If doctors were guided by this principle, it would change treatment fundamentally, Gatenby says. “Your whole goal is to keep the tumor stable…. With a mouse ovarian cancer model, if you treat it with a very high dose, the tumor goes away. It looks like you’ve cured it. But a couple weeks later it comes back and starts killing animals. This is a standard outcome. What we did is use smaller doses of drugs and applied them when necessary. We were able to keep tumors stable and mice alive indefinitely” [Wired], he says.

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CATEGORIZED UNDER: Health & Medicine
MORE ABOUT: cancer

The Dilemma of the Dinosaur Stance: How Did They Hold Their Heads?

By Eliza Strickland | May 28, 2009 2:29 pm

sauropodThe lumbering, long-necked dinosaurs known as sauropods are a staple of natural history museums and gift shops, but a new debate has broken out that challenges the poses of the museums’ life-sized replicas and the toy shops’ plastic figurines. The mighty sauropods Brachiosaurus and Diplodocus are commonly positioned with their long necks stretched before them, but a controversial new study argues that they actually stretched their necks up to the treetops. If sauropods did indeed hold their heads aloft like giraffes, some would have stood almost 50 feet tall.

For the new study, published in the journal Acta Palaeontologica Polonica, paleontologist Mike Taylor and his colleagues took the straight-forward approach of studying the x-rays of 10 different groups of vertebrate animals. Says Taylor: “Unless sauropods carried their heads and necks differently from every living vertebrate, we have to assume the base of their neck was curved strongly upwards. In some sauropods this would have meant a graceful S-curve to the neck, and a look different from the recreations we are used to seeing today” [The Australian].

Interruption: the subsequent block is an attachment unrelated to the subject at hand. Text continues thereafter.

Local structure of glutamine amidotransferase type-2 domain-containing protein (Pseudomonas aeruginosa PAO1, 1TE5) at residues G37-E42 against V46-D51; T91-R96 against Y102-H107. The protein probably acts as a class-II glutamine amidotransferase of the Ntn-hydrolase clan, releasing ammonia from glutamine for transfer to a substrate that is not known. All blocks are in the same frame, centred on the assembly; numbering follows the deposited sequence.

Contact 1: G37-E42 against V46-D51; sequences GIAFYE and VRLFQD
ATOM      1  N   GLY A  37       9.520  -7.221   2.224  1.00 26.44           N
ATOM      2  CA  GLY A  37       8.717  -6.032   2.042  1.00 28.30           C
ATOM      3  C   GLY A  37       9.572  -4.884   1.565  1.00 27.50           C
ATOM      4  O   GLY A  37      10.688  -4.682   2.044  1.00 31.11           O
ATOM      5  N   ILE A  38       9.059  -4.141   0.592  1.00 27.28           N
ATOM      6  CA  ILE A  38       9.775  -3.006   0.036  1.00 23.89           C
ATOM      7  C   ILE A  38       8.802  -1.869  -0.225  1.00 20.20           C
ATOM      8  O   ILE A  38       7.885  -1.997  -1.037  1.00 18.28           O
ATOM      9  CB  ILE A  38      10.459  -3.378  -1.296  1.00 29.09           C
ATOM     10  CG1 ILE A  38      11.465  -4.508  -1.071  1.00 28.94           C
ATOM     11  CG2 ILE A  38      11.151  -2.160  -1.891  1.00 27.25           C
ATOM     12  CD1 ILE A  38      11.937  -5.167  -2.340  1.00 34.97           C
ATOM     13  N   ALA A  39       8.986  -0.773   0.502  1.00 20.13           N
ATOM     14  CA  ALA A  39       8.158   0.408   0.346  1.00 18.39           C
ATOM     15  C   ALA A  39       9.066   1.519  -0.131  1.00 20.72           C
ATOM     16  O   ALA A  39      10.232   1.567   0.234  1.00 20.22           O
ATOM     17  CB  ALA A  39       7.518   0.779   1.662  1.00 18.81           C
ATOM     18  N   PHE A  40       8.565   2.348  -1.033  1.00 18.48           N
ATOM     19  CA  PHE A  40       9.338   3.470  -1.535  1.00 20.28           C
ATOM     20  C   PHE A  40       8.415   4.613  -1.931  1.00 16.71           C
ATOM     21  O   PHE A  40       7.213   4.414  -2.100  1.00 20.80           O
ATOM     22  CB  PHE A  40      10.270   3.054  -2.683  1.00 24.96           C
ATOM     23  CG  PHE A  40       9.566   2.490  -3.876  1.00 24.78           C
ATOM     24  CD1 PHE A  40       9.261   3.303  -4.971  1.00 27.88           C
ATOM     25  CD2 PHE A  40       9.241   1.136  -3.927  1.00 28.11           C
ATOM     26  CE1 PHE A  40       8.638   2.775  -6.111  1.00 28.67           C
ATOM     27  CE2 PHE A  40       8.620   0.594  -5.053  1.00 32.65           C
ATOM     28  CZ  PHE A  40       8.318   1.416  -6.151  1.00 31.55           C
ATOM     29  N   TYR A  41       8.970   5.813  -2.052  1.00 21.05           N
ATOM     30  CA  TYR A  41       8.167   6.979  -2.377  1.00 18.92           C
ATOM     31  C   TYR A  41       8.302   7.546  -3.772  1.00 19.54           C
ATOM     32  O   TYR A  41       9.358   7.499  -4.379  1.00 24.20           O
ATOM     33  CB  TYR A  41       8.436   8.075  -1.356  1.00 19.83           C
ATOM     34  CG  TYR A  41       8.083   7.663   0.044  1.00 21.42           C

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CATEGORIZED UNDER: Living World
MORE ABOUT: birds, dinosaurs

Can Sight Be Restored With Stem Cells Grown on Contact Lenses?

By Eliza Strickland | May 28, 2009 10:49 am

eyeThree patients with severe damage to the corneas of their eyes have achieved dramatic improvements in their vision thanks to contact lenses coated with their own stem cells. While the study was extremely small and the results are quite preliminary, the unequivocal improvement seen in the three patients has given doctors hope that the treatment may work for many patients with damaged corneas. Two of the three patients were legally blind in the treated eye; they can now read big letters on the eye chart. The third could read the top few rows of the chart but is now able to pass the vision test for a driving license [The Australian].

The cornea is the transparent layer that covers the eye – but it can lose transparency, damaging sight. In the most serious cases, people can need cornea grafts or transplants. Corneal disease can be caused by genetic disorders, surgery, burns, infections or chemotherapy. In this study, all three patients had damage to the epithelium – the layer of cells covering the front of the cornea [BBC News].

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CATEGORIZED UNDER: Health & Medicine

For the First Time, Astronomers Observe the Phases of a Red-Hot Exoplanet

By Eliza Strickland | May 28, 2009 9:07 am

exoplanet phasesFour hundred years ago, Galileo observed the phases of Venus as the planet orbited our sun and caught its light in different ways, helping to disprove the idea that all celestial bodies twirled around the Earth. Now, the professional descendants of Galileo have observed the phases of an exoplanet for the first time, observing the distant planet in the act of orbiting a foreign star.

The planet, CoRoT-1b, is about 1,600 light years away from Earth, and was discovered about 2 years ago. It’s a “hot Jupiter,” a class of exoplanets that are the size of Jupiter but orbit very closely to their stars (CoRoT-1b orbits its star in just 36 hours). Hot Jupiters are expected to be tidally locked, with one side always facing their stars, the other permanently dark (our own moon is tidally locked with the Earth, only showing its “near side” to us) [SPACE.com].

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CATEGORIZED UNDER: Space